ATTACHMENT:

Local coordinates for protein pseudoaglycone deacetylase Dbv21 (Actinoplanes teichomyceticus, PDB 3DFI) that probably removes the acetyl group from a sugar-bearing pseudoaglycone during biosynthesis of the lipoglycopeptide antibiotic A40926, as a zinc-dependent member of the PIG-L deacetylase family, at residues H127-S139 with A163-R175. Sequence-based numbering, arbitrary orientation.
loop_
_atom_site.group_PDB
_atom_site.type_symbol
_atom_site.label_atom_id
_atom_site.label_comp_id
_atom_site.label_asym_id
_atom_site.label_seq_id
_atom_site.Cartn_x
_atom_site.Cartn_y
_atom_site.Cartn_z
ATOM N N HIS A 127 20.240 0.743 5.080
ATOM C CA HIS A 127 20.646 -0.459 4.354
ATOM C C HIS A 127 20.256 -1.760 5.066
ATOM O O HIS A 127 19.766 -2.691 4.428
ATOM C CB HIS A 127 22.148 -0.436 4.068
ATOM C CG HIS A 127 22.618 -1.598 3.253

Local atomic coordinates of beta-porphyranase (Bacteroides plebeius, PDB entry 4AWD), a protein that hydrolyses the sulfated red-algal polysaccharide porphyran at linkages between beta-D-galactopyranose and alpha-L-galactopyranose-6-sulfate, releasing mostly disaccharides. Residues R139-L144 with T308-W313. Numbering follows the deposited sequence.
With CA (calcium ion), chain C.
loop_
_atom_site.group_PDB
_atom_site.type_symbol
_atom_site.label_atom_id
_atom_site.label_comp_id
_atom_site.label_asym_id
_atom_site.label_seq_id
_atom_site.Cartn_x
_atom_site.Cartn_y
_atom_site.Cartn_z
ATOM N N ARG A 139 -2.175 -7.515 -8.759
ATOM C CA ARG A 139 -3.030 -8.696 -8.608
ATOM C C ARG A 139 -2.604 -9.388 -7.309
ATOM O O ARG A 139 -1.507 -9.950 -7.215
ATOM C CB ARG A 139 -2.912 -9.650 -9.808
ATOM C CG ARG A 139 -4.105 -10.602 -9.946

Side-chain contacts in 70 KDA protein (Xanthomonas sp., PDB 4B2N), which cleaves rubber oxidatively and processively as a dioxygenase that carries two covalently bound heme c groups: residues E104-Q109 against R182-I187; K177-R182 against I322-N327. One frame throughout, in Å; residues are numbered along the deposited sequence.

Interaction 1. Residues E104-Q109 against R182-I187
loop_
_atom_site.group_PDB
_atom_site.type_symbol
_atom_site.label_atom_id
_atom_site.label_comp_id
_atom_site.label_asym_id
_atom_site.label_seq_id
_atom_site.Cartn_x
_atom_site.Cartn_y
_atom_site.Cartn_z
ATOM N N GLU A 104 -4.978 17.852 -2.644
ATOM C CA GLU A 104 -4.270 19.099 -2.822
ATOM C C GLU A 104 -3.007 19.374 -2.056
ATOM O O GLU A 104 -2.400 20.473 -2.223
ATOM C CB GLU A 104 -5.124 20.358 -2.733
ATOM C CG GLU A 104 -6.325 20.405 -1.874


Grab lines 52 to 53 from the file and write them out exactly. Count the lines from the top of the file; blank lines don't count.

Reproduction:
ATOM C CB GLU A 104 -5.124 20.358 -2.733
ATOM C CG GLU A 104 -6.325 20.405 -1.874